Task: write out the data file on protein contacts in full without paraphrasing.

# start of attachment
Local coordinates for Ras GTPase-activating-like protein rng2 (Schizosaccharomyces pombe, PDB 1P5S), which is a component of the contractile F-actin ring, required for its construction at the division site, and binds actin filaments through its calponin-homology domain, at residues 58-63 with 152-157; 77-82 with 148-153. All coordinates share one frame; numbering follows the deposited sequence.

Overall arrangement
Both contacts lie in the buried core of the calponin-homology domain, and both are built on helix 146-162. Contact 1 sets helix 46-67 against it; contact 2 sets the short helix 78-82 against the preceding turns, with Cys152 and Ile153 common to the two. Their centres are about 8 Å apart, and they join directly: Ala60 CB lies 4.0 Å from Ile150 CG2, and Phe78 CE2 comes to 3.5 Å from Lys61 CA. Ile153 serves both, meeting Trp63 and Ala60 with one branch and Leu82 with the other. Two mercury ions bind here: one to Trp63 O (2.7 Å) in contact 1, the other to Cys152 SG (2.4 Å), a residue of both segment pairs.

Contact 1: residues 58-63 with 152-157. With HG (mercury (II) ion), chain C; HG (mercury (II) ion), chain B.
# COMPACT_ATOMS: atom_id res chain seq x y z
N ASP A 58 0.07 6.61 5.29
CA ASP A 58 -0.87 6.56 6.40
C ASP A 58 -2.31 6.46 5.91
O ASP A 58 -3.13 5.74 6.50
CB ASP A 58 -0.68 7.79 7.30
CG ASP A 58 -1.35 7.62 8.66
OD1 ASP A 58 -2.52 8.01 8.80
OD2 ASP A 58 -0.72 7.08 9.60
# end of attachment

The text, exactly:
Local coordinates for Ras GTPase-activating-like protein rng2 (Schizosaccharomyces pombe, PDB 1P5S), which is a component of the contractile F-actin ring, required for its construction at the division site, and binds actin filaments through its calponin-homology domain, at residues 58-63 with 152-157; 77-82 with 148-153. All coordinates share one frame; numbering follows the deposited sequence.

Overall arrangement
Both contacts lie in the buried core of the calponin-homology domain, and both are built on helix 146-162. Contact 1 sets helix 46-67 against it; contact 2 sets the short helix 78-82 against the preceding turns, with Cys152 and Ile153 common to the two. Their centres are about 8 Å apart, and they join directly: Ala60 CB lies 4.0 Å from Ile150 CG2, and Phe78 CE2 comes to 3.5 Å from Lys61 CA. Ile153 serves both, meeting Trp63 and Ala60 with one branch and Leu82 with the other. Two mercury ions bind here: one to Trp63 O (2.7 Å) in contact 1, the other to Cys152 SG (2.4 Å), a residue of both segment pairs.

Contact 1: residues 58-63 with 152-157. With HG (mercury (II) ion), chain C; HG (mercury (II) ion), chain B.
# COMPACT_ATOMS: atom_id res chain seq x y z
N ASP A 58 0.07 6.61 5.29
CA ASP A 58 -0.87 6.56 6.40
C ASP A 58 -2.31 6.46 5.91
O ASP A 58 -3.13 5.74 6.50
CB ASP A 58 -0.68 7.79 7.30
CG ASP A 58 -1.35 7.62 8.66
OD1 ASP A 58 -2.52 8.01 8.80
OD2 ASP A 58 -0.72 7.08 9.60